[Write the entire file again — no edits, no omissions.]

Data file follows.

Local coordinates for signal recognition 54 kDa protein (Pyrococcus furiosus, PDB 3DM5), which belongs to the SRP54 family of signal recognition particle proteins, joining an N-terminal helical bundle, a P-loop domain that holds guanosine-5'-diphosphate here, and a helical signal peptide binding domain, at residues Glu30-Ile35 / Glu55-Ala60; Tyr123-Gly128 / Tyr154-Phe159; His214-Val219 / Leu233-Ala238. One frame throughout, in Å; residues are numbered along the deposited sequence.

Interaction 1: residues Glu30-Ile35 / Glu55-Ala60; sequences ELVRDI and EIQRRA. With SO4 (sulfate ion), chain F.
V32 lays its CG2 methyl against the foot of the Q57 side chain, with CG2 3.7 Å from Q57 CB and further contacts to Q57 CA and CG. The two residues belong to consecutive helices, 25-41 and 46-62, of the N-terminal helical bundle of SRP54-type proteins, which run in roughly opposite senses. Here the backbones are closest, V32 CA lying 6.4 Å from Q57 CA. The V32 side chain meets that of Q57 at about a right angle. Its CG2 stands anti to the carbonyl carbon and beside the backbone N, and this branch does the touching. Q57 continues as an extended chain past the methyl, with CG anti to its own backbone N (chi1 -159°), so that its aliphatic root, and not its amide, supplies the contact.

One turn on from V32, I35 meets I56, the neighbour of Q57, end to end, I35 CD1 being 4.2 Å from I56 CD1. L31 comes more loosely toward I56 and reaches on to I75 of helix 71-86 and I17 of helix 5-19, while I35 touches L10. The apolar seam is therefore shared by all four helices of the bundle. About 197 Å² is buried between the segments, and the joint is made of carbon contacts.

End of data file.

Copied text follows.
Local coordinates for signal recognition 54 kDa protein (Pyrococcus furiosus, PDB 3DM5), which belongs to the SRP54 family of signal recognition particle proteins, joining an N-terminal helical bundle, a P-loop domain that holds guanosine-5'-diphosphate here, and a helical signal peptide binding domain, at residues Glu30-Ile35 / Glu55-Ala60; Tyr123-Gly128 / Tyr154-Phe159; His214-Val219 / Leu233-Ala238. One frame throughout, in Å; residues are numbered along the deposited sequence.

Interaction 1: residues Glu30-Ile35 / Glu55-Ala60; sequences ELVRDI and EIQRRA. With SO4 (sulfate ion), chain F.
V32 lays its CG2 methyl against the foot of the Q57 side chain, with CG2 3.7 Å from Q57 CB and further contacts to Q57 CA and CG. The two residues belong to consecutive helices, 25-41 and 46-62, of the N-terminal helical bundle of SRP54-type proteins, which run in roughly opposite senses. Here the backbones are closest, V32 CA lying 6.4 Å from Q57 CA. The V32 side chain meets that of Q57 at about a right angle. Its CG2 stands anti to the carbonyl carbon and beside the backbone N, and this branch does the touching. Q57 continues as an extended chain past the methyl, with CG anti to its own backbone N (chi1 -159°), so that its aliphatic root, and not its amide, supplies the contact.

One turn on from V32, I35 meets I56, the neighbour of Q57, end to end, I35 CD1 being 4.2 Å from I56 CD1. L31 comes more loosely toward I56 and reaches on to I75 of helix 71-86 and I17 of helix 5-19, while I35 touches L10. The apolar seam is therefore shared by all four helices of the bundle. About 197 Å² is buried between the segments, and the joint is made of carbon contacts.